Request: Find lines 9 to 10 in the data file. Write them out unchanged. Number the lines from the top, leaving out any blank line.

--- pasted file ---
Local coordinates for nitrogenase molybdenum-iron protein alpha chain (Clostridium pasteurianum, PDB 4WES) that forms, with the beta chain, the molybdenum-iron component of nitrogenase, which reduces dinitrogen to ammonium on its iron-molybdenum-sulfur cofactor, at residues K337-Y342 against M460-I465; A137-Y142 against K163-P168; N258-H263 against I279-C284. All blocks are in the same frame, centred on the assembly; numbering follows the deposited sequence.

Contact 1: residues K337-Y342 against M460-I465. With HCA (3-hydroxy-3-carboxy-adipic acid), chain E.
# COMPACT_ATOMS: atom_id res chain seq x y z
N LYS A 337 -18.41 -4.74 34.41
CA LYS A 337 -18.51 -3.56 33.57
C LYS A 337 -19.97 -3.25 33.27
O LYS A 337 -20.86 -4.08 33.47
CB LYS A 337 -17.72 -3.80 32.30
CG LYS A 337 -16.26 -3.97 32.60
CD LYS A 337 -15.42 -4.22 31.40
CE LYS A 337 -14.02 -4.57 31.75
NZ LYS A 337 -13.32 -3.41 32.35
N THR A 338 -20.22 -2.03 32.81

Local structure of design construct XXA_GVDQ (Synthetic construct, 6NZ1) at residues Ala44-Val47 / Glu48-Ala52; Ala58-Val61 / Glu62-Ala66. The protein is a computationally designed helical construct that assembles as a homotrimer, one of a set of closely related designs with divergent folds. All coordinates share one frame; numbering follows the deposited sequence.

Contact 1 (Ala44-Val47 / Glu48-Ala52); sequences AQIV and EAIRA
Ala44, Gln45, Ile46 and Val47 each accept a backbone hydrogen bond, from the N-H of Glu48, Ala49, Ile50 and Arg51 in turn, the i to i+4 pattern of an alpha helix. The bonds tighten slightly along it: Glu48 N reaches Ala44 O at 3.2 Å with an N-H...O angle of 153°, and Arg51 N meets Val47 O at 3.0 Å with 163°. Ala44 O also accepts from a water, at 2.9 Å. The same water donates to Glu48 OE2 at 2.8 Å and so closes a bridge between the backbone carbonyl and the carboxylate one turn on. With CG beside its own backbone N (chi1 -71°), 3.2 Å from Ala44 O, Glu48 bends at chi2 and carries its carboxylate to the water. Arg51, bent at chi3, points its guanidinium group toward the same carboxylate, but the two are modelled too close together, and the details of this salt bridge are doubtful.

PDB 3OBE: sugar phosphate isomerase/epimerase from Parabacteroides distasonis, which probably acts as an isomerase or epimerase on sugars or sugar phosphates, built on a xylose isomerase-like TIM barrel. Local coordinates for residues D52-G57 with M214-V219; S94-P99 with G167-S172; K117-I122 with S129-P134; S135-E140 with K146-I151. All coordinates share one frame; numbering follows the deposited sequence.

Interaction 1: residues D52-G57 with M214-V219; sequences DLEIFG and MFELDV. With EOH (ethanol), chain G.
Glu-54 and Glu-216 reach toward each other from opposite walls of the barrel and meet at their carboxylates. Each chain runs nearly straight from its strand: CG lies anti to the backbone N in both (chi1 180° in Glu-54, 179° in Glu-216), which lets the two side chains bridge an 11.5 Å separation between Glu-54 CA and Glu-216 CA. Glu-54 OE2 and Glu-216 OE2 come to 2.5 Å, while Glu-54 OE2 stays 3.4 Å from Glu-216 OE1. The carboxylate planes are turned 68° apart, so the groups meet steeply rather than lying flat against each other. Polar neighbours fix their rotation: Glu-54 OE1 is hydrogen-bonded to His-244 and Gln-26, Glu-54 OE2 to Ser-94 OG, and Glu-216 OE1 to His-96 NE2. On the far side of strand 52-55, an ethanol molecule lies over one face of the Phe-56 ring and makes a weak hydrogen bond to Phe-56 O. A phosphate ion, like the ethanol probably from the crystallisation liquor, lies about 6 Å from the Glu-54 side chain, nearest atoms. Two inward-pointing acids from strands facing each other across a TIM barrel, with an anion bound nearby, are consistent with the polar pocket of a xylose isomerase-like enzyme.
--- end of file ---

CG LYS A 337 -16.26 -3.97 32.60
CD LYS A 337 -15.42 -4.22 31.40